Have you heard of Maslow’s Hierarchy of Needs?

If you’ve studied MBA in India, you couldn’t have missed this popular theory of psychology, often taught in Organizational Behaviour 101 classes,<Rant Begins>to a bunch of clueless newbees, stuck in a bee’s school who are taught to master business administration by flitting around the classrooms like bees, running behind insane calendar schedules trying to grasp a wide variety of subjects.

<End of Rant>

Even though the theory is nonsensical that somehow sounds like some deep philosophical truth, there is something deeply attractive about the theory, perhaps because of the way it is structured.

Here is the structural essence of the theory: Until lower-order needs are met, we don’t really pay attention to higher-order needs.

I am going to use this model to help you understand how agri-input businesses work in India.

To be more precise, I am using the model to help you understand what needs have already been met, and by whom so that you understand the current basis of competition, and get a glimpse of the key strategic forces shaping the industry.

Agri-Input Hierarchy of Needs in the Indian Context.

I am not going to give you a standard overview of each of the levels of the hierarchy. I am going to assume that you are already familiar with a basic understanding of each of these levels, as they apply in the Indian context.

What connects the dots between Apple and the way large Agri-input firms work in India is the power of vertical integration.

Agri-Input firms invest in rural credit, channel and retailing, and agricultural extension services to the extent necessary to preserve the profit margin they gain from selling agrochemical products.

This is an important point, and I want you to understand it deeply.

If you remember what I had written earlier in the Beer Game of Agri-Input Retail,

Channel in their interaction with farmers has an unsaid, but broad classification of agri-input products.

  • Products that are Must Have

  • Products that are Good to Have

Hybrid Seeds and Chemical Fertilizers such as Urea, Diammonium Phosphate (DAP) fall under Must Have category. Pesticides, Herbicides, Fungicides, Plant Growth Regulators belong to Good to Have category.

Farmers and Traders have typical behaviour about Must-Have products. From selling at thin margins to giving credit to promoting products in the market. Thanks to the way the industry is structured, Channel does not make much money on Must-Have products.

A dealer is trying to push Good to Have products to the farmers because his business thrives on that category. For Good to have products, the Channel insists that agri-input manufacturers provide fat margins, because he tells them, "I have a captive base of X farmers and I can push it. But I am going to charge you for it."

The trade channel pushes “Good to Have products” to farmers in their pursuit of the margins, long credit cycles and loyalty schemes. Whenever the sales team visits the Channel to showcase a new product, the first response from the channel is more often, “What schemes will you offer me to sell this?”.

And so if you connect the dots, you would realize that the profit margins of the agrochemical products dictate the

a) credit that is offered to the distributors, dealers (depending on whether you opt for Tier-1 or Tier-2 distribution) and retailers, which in turn dictates the credit to farmers,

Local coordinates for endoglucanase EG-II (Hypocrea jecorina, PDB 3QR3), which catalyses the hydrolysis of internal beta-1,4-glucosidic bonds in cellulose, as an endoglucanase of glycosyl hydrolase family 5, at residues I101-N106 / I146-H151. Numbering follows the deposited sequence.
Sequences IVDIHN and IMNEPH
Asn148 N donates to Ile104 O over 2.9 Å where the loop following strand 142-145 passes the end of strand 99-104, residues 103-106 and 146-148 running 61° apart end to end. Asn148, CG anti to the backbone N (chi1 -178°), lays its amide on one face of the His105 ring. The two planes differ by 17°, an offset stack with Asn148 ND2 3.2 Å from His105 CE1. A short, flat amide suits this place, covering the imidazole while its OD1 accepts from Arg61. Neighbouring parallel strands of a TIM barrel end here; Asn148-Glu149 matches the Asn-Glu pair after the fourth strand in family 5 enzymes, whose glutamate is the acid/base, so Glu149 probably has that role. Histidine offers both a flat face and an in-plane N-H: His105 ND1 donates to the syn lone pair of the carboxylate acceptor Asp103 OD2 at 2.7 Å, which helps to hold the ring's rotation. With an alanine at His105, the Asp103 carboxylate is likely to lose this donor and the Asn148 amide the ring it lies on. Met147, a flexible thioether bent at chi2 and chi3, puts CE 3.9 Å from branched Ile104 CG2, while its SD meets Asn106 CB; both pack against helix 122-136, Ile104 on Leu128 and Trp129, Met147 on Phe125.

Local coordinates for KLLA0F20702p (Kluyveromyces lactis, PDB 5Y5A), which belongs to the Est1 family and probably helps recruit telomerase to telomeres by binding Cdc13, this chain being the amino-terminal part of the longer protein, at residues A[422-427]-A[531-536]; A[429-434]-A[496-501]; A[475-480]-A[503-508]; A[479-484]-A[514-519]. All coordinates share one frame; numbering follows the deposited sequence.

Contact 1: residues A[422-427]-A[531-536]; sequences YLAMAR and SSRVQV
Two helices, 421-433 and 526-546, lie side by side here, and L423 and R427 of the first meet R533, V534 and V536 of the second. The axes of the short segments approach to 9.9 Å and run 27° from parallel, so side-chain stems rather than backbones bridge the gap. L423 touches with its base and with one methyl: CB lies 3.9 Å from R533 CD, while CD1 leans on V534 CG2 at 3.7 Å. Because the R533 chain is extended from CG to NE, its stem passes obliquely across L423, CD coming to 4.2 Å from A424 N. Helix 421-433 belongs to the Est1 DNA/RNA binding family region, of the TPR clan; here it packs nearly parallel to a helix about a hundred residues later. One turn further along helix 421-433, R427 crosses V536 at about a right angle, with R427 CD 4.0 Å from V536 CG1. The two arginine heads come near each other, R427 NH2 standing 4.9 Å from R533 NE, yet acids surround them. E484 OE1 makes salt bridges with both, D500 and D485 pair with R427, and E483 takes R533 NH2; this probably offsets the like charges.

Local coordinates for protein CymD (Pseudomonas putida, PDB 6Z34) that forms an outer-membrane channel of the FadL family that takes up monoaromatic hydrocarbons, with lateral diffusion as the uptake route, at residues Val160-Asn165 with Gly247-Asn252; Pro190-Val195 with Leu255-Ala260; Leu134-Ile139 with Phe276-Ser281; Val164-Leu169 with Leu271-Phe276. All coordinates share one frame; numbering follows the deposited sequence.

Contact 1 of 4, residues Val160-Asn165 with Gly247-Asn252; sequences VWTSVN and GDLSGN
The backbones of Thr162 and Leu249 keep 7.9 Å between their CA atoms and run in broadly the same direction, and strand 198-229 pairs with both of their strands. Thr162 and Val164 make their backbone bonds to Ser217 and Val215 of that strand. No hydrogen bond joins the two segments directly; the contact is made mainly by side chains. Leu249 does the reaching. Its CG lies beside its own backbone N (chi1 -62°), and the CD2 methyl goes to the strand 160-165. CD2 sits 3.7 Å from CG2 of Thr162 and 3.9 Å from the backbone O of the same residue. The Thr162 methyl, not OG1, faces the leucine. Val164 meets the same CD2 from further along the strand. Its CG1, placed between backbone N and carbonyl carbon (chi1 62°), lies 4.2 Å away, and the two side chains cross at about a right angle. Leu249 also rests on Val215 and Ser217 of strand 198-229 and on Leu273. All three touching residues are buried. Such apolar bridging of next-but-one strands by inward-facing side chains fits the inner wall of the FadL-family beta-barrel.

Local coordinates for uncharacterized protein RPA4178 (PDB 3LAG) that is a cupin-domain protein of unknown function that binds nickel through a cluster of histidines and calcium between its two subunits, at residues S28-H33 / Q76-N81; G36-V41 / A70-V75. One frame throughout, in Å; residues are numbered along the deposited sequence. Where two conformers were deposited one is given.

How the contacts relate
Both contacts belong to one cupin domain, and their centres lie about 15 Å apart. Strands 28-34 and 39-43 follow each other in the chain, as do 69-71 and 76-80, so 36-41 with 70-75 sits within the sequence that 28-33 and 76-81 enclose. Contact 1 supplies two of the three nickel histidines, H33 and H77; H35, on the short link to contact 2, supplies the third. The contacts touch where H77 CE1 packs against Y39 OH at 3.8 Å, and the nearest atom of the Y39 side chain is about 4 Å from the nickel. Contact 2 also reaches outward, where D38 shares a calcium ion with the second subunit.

c)which in turn, dictates the margins that are passed along from distributor to retailers,

d)which in turn dictates the private agricultural extension services that are offered to farmers, which are disguised sales and marketing activities.

If you are with me so far, you would realize that when you place crop advisory startups and agri-input players in the same frame, this is what you get.

While agri-Input firms invest in rural credit, channel and retailing, and agricultural extension services to the extent necessary to preserve the profit margin they gain from selling agrochemical products, crop-advisory startups, on the other hand, want (Remember. They are nowhere there yet) to spread their services to as many places as possible - every agri-input firm they serve increases their addressable market.

If you look at Plantix partner website, and that’s exactly what you see.

If you pay attention to Martin’s announcement, it is obvious that they are looking at a horizontal play, in response to the vertically focused approach that agri-input firms have specialized in, for a long time.

Here is a visual illustration, so that you understand the difference that I am talking about.

What I’ve done is essentially overlaid the Agri-Input Hierarchy of Needs so that you understand horizontal and vertical strategy play and learn to discern between the two.

Understanding the strategic gameplay between agri-input firms and crop-advisory startups like Plantix and Xarvio in the language of horizontal and vertical strategies illuminates few things, and let’s be honest, also obfuscates few things.

After all, all models are wrong, but some are useful.

I will look at the implications of this model in the upcoming editions.

Not many know that Robert Frost wrote “The Road Not Taken” as a joke for his friend, the poet Edward Thomas. Often when they went walking together, Thomas was chronically indecisive about the road to take and kept wondering about the road they had not taken.

When Frost sent the poem he wrote to Thomas, Thomas couldn’t understand the trick played by Frost. Like most of us, he thought that the poem exhorted the reader to select one less travelled road, which made all the difference.

And so, when Frost knew that Thomas had been fully convinced, he wrote to him, saying, “No matter which road you take, you’ll always sigh, and wish you’d taken another.” 

That’s the dilemma crop-advisory startups are going to face as they stand at the fork of the road in the wood.

We will talk about this more in the upcoming editions.

Stay tuned.